My legacy is gonna be my children. So as much as it’d be nice to be talked about in the industry, I just want my kids to be safe and have a great life.

The latest in a long line of “What if?” mashups, Matthew Brown’s Freud’s Last Session pits Sigmund Freud against C.S. Lewis in an intellectual fantasy. Based on Mark St. Germain’s play of the same name that captivated theatergoers a decade prior, which in turn took its inspiration from the 1967 Harvard lectures by Dr. Armond M. Nicholi, Jr. titled “The Question of God: C.S. Lewis and Sigmund Freud Debate God, Love, Sex, and the Meaning of Life,” the talky film imagines a wartime meeting between the former confirmed atheist and the latter devout Christian covert.

At the dawn of the Second World War just two days before Hitler was to invade Poland, Freud (Anthony Hopkins) welcomes Lewis (Matthew Goode) into his London home. Now in the final stages of inoperable oral cancer with the spectre of death looming over, the psychoanalyst no doubt hopes to satisfy his curiosity about the Oxford don’s newfound belief in God. Maybe he is seeking amusement or an intellectual battle of wits—or perhaps he is looking to be convinced otherwise: that he might be wrong about the afterlife and there is indeed a divine plan for him lying in wait.

Truth be told, what makes Freud’s Last Session an event for serious filmgoers are its leading men’s equally ace turns. Hopkins can make hay out of anything and he’s formidable as a curmudgeonly Freud with a stubborn resolve. Meanwhile, Goode matches Hopkins pound for pound with a debonair acuity that makes for fun sparring. Goode has already inhabited wide-ranging roles in such films as A Single Man, Stoker and The Imitation Game, and here, he looks right at home as the theologian who clearly admires Freud and sincerely wants to help his host find some consolation.

Sony Pictures Classics will release Freud’s Last Session on December 22.

You’re great in this film—so good, in fact, you’re really living up to your namesake.

That’s very kind. I’ll start flushing.

This is unquestionably dense material. The conceit might be fictional, but you’re still portraying a real-life figure and the backdrop is steeped in rich history. And C.S. Lewis is complicated. You not only dive into his faith—there’s PTSD and his romantic relationship with his late friend’s mother, Janie Moore. How did you approach this large subject?

It’s funny, isn’t it? I suppose I’ve done a little bit of playing real people. Some people go, “That must be terrifying.” But actually, in some ways, when you get the gift of a real person, particularly famous ones that I’ve been quite lucky enough to have in my career, you’re dealing with solid facts. When you have a normal screenplay, you end up having to write your history. I mean, some people don’t, but I think if you’re worth your salt, you write your history to make your character fresh. That’s one of the joys about some of the people I’ve had the opportunity to do: Lewis or Anthony Armstrong [on The Crown] or even Bob Evans [on The Offer]. One of the nice things about Lewis is that he’s complicated, as you said. It’s all very rich and there’s a lot to unpack. Obviously, he’s written an awful lot of books that tell me about his viewpoints on Christianity and being a Christian apologist, which is fascinating. Although, sometimes, I was reading that material going, “Oh god, I just don’t feel intelligent enough to play him!” Because the material is very dense. I think I had the dictionary out about a hundred times going, “What does that word mean?” [laughs] The lovely thing is that the screenplay was really quite beautiful. It takes its time and it’s very sensitive towards these two greatest minds of the 20th century. In a sense, it would be very easy to write something that was like, “Let’s make them fight onscreen!” But that’s just not who they were. It certainly wouldn’t have been anywhere near the humanity that Lewis had.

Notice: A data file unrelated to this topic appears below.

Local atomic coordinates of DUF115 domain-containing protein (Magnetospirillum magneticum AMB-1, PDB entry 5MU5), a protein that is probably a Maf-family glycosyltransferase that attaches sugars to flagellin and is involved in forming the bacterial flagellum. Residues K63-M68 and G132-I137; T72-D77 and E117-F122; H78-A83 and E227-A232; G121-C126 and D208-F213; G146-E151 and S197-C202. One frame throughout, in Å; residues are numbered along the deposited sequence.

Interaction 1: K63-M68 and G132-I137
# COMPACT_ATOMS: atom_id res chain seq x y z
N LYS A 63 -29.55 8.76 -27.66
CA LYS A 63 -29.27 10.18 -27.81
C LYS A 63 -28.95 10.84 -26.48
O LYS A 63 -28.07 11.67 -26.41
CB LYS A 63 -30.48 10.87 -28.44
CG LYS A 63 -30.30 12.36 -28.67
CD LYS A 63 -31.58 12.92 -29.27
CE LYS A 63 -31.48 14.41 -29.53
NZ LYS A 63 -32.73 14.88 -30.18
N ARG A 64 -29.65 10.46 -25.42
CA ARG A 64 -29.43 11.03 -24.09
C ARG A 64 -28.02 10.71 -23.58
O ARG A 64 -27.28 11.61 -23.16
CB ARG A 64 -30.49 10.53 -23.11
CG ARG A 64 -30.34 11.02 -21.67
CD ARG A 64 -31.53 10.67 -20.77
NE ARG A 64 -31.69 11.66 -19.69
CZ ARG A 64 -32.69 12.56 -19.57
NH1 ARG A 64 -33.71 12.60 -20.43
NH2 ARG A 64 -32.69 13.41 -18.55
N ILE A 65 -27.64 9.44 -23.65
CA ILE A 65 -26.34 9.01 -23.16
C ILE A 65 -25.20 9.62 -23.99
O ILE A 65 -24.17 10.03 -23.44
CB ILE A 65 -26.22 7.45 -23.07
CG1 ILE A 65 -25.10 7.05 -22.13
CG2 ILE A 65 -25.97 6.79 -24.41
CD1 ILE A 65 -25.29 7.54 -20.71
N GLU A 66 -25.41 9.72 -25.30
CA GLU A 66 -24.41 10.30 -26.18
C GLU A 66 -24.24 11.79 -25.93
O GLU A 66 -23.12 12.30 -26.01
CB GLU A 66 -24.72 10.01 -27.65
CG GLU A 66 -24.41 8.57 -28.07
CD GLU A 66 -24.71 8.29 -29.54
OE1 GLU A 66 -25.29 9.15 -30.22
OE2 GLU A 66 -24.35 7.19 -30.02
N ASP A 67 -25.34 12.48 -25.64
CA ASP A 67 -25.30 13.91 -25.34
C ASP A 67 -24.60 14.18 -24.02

Having really studied him in-depth, where do you suppose his humanity stemmed from?

We become who we are because of those early years, don’t we? I had the memoir he wrote in 1955 called Surprised by Joy and that gave me a great sense of his childhood. After his mother died, he was sent straight off to boarding school in a different country by his very Victorian, earnest father. He said going to boarding school and being away from his brother was a worse experience than trench warfare in World War I, which is mind-blowing. You have to remember that he had always been with his brother in this house. So you give yourself a timeline and you unpack all this stuff. And then you use your imagination as to what effect that kind of trauma would have on him.

I also stumbled upon a wonderful video. Some technology you could say is ruining the world at a very fast rate, but it’s also blooming useful when you’re doing research. So I found this video of Douglas Gresham, who was the child Lewis adopted when he married Joy Grisham after he left Janie Moore. In this video, Douglas talks about this house in Ireland and you can just see his face change. He’s saying how much he loved Lewis and how he will always have these memories of flying into his office to play with him. Lewis would be in the middle of writing something important, probably on a timeline, and he never got angry. He never, ever did anything apart from putting down his pen and giving him full attention. Douglas said Lewis would laugh for minutes on end, and we’re talking about a guy who’d been through so much trauma. He had great humanity.

You’re a solid example of the great lengths actors sometimes go in doing research. Everyone certainly works differently, but in cases like yours, it’s like, when do you know when to stop?